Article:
In his Chapter on Joy, Dolan reveals his arrogance.  “Each day we perform miracles of changing bread and wine into our Lord’s body and blood, forgiving sins in his name, and representing him to others.”  A miracle is not something that happens every day, for example at Mass.  The marvel of the event is not the problem, but the frequency and commonality is.  Even a common dictionary definition notes the difference:  “an extraordinary event …” or “… outstanding or unusual …[6]  As wonderful and incredible as it is, what happens at daily Mass and elsewhere in the ordinary life of a priest does not qualify as miraculous.  Dolan exhibits an arrogant, overly exalted, unreal opinion of his seminarians and himself.

 

Phil 4:9

Veronica Koperski Barry, review of Victor A. Copan, Saint Paul as Spiritual Director: An Analysis of the Imitation of Paul with Implications and Applications to the Practice of Spiritual Direction[7]

Barry recommends Copan to anyone involved in spiritual direction.  I think these Musings do just that (namely, offer spiritual direction) and regret that my reading list is too full to promise getting at the Copan book.  Philippians 4:9 advises, keep on doing what you have learned and received and heard and seen in me.  Philippians is advising more than pay-pray-and-obey.  Philippians 4:8 is explicit, think about these things.  That places a tall order on the Faithful, somewhat like my parents who each had separate headstones, one with “Mother,” the other with “Father.”  That has an everlasting effect on their children, like me.

 

Phil 4:9

Richard S. Ascough, review, Mark J. Keown, Congregational Evangelism in Philippians: the Centrality of an Appeal for the Gospel Proclamation to the Fabric of Philippians[8]

Ascough reports that Keown is difficult because too lowbrow for scholars and too highbrow for pastors.  Ascough reports that the study may be useful for the scholar-pastor.  I am unimpressed.

 

cf. John 15:16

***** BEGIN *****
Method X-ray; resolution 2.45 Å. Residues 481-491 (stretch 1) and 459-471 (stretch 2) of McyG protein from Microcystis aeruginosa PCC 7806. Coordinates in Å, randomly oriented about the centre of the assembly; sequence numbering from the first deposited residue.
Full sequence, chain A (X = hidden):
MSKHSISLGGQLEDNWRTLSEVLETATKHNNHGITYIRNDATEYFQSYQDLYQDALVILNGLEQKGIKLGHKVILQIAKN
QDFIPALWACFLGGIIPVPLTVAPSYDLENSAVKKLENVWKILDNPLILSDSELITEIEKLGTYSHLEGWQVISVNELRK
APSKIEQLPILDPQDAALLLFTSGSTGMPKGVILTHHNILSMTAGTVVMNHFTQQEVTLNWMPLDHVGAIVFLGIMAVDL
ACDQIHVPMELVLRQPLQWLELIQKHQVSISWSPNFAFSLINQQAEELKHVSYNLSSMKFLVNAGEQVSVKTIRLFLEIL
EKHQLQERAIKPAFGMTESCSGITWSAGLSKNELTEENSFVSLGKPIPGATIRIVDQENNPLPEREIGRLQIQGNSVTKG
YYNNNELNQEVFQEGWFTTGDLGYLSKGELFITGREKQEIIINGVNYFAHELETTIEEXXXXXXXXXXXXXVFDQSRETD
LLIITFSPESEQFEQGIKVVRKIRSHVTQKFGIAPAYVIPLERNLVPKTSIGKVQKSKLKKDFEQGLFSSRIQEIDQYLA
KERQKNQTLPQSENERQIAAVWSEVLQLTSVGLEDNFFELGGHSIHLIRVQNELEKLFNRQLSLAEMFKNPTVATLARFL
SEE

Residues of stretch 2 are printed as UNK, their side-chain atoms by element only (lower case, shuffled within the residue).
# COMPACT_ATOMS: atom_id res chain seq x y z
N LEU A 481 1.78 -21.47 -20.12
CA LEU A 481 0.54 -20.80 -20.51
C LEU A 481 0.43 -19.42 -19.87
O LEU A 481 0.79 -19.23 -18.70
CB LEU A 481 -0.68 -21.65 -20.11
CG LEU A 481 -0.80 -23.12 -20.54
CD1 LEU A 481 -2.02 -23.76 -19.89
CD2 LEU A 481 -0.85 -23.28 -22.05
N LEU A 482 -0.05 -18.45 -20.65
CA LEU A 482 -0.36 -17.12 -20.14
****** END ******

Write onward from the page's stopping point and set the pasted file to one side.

Matthew 21:33-43


 

Matthew 21:42

Virgilio Elizondo, "Jesus the Galilean Jew in Mestizo Theology"[9]

Elizondo wonders about incorporating the life of the Galilean Jew, Jesus Christ, into Mexican-American identity.  I find his arguments also apply to African Americans and others excluded from social welfare.  Neither Galilee nor Nazareth were important places in ancient Israel.  That gives hope to marginalized people everywhere.

 

Themes

For recurring themes in Sacred Scripture, see the following, taken from the Greek.[10]  The exclamation point (!) indicates principal reference lists of passages related by a common theme or expression.  The exclamation point sometimes also functions as a semi-colon, comma, or period.  Italics of the same verse (I supply the book and chapter) indicates a special relevance; italics of a different verse or book from where it appears, indicates a direct quote.  Commas separate verses within the same book and semi-colons separate books.  The abbreviation for following is f.  With this material, I am trying to lay a foundation for developing Biblical themes the next time through the Liturgical Cycles.  I, then, intend to add in which Lectionary readings to find the relevant passages.

 

Sacred Scripture develops themes for the following readings in Philippians 4:6-9:

 

Verse 6         Matthew 6:25-34! Romans 12:12!

Verse 7         James 14:27; Colossians 3:15; Ephesians 3:20.

Verse 9         2 Peter 1:5; Romans 15:33!  Daniel Wallace points out that the God of peace implies the god that produces peace.[11]

 

Sacred Scripture develops themes for the following readings in Matthew 21:33-43:

 

Verse 33       Matthew 21:33-46: Mark 12:1-12; Luke 20:9-19, 13:52! 20:1 ff.; Isaiah 5:1 f.

Verse 34       Matthew 23:3; 2 Chronicles 24:19; Jeremiah 7:25 f., 25:4.

Verse 35       Jeremiah 20:2, 22:6, 26:21-23; Nehemiah 9:26.

Verse 36       Matthew 22:4.

Verse 37       Hebrews 1:1 f.

Verse 39       Hebrews 13:12 f.

Verse 42       Psalm 118:22 f., Acts 3:11; 1 Peter 2:4, 6-8, Luke 9:22! Isaiah 28:16, 8:14; Romans 9:33; Ephesians 2:20.

 

Manuscripts